The Counselor - get rich or die trying.
Take a second to consider the unequivocal amount of talent involved in this film. The director is Ridley Scott, a man who made the genre defining masterpieces Blade Runner and Alien, the iconic girl power road movie Thelma & Louise and the memorable Gladiator, among many other films. The original screenplay is written by Cormac McCarthy, the Pulitzer Prize author of No Country for Old Men and The Road (both adapted to the screen) and Blood Meridian, who some call “the greatest American novel of the past thirty years”. The cast is stellar also: Michael Fassbender, Javier Bardem, Cameron Diaz, Penelope Cruz and Brad Pitt. This sort of conjuring of talent is certainly enough to merit a viewing. And it is absolutely worth it, fascinating even, despite being a flawed film. Think of it as a Faustian tale, brewed with some Michael Mann and Jim Jarmusch mannerisms (seen Limits of Control? probably not, so watch it before you dismiss the comparison), served in a David Mamet cold plate. That means it’s dark, stylish and verbose.
The writer is clearly the auteur here, as Scott avoids doing anything fancy that might distract you from what the actors are saying. The story and the dialogue are sometimes needlessly opaque and somewhat mechanical. And what McCarthy is saying is that we are all sitting ducks. If you think for a minute that you are the smartest guy in the room, it’s not going to end well for you. This is the Counselor, of course, played by Fassbender, who doesn’t have much to do here besides yearning, listening and suffering. There are forces beyond him, that strike down with furious anger, leaving no stone unturned. In this case, they are the drug cartels, whose faces are forgettable and interchangeable, as they all are just agents of a cancerous organism.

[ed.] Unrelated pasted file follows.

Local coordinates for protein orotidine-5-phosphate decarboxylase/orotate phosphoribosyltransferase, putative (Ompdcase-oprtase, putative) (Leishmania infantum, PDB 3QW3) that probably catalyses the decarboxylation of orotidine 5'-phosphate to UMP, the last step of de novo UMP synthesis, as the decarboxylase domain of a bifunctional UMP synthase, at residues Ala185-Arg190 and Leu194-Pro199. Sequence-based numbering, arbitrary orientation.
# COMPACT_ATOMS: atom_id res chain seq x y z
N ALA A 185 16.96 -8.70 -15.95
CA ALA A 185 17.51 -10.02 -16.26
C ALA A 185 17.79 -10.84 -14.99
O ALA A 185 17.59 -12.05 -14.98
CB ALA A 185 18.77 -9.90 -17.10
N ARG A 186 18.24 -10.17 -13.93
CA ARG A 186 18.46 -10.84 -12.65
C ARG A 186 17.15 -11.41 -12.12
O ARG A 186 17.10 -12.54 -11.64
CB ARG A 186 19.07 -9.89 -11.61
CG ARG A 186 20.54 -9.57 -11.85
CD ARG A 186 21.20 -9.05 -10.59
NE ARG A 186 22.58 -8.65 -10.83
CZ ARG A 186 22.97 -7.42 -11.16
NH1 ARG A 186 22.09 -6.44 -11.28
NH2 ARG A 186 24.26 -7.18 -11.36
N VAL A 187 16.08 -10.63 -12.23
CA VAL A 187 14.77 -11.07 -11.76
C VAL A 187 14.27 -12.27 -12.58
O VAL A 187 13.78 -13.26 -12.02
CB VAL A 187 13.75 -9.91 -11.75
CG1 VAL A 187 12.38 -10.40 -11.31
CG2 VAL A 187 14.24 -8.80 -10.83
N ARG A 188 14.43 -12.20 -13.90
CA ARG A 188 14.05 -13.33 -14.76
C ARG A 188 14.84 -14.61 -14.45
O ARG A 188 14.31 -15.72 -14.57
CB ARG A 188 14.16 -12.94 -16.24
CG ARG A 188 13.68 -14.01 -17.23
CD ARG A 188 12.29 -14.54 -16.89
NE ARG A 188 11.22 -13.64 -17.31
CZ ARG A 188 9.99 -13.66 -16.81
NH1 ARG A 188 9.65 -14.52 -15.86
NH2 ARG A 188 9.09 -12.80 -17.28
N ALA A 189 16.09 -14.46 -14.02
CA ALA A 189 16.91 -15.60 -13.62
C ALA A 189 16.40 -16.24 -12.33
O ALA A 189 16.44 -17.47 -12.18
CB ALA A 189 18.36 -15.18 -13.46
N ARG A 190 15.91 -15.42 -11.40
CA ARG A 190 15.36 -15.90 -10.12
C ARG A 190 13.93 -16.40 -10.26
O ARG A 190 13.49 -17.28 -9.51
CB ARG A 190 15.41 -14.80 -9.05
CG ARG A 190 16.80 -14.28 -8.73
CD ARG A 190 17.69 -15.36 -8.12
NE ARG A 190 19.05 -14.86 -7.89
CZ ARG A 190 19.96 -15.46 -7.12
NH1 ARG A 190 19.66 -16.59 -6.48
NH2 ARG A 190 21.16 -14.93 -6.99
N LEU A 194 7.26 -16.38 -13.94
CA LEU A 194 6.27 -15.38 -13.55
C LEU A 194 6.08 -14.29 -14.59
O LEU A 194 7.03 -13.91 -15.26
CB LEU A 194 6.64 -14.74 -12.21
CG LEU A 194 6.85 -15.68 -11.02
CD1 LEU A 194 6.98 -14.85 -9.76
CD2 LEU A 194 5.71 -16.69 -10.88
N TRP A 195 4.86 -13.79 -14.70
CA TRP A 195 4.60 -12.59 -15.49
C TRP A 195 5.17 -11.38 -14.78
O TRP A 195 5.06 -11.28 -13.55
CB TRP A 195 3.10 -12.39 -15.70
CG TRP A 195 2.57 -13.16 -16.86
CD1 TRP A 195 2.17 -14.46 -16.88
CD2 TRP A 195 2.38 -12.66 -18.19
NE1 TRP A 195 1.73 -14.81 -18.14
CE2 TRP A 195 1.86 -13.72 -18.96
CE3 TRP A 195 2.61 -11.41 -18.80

There are some who navigate this world with some ease, of course, but you can sense they won’t last, unless they become the hunter themselves. This is Cameron Diaz’s character, Malkina. Diaz truly shines here, a femme fatale for the ages, channeling the sexual allure of Ellen Barkin. There are some stories circulating that she originally did a thick Barbados accent, but was later forced to record her lines without it by the studio, as it tested badly. If this is true, she might have been robbed of an Oscar nomination. Bardem has a lot of fun here, thanks to Diaz mainly, in a brilliantly weird and wonderfully choreographed sex scene with a car. Yes, sex with a car. It’s a yellow Ferrari California, by the way.
It’s probably the last film you expect coming from mainstream Hollywood these days. And it deserves an audience that it may not get.
Rating 7 out of 10
The Counselor (2013) // Director: Ridley Scott // Writer: Cormac McCarthy // Cast: Michael Fassbender, Javier Bardem, Cameron Diaz, Penelope Cruz and Brad Pitt // Cinematographer: Darisuz Wolski // Music: Daniel Pemberton
Review by Nuno Sá Montenegro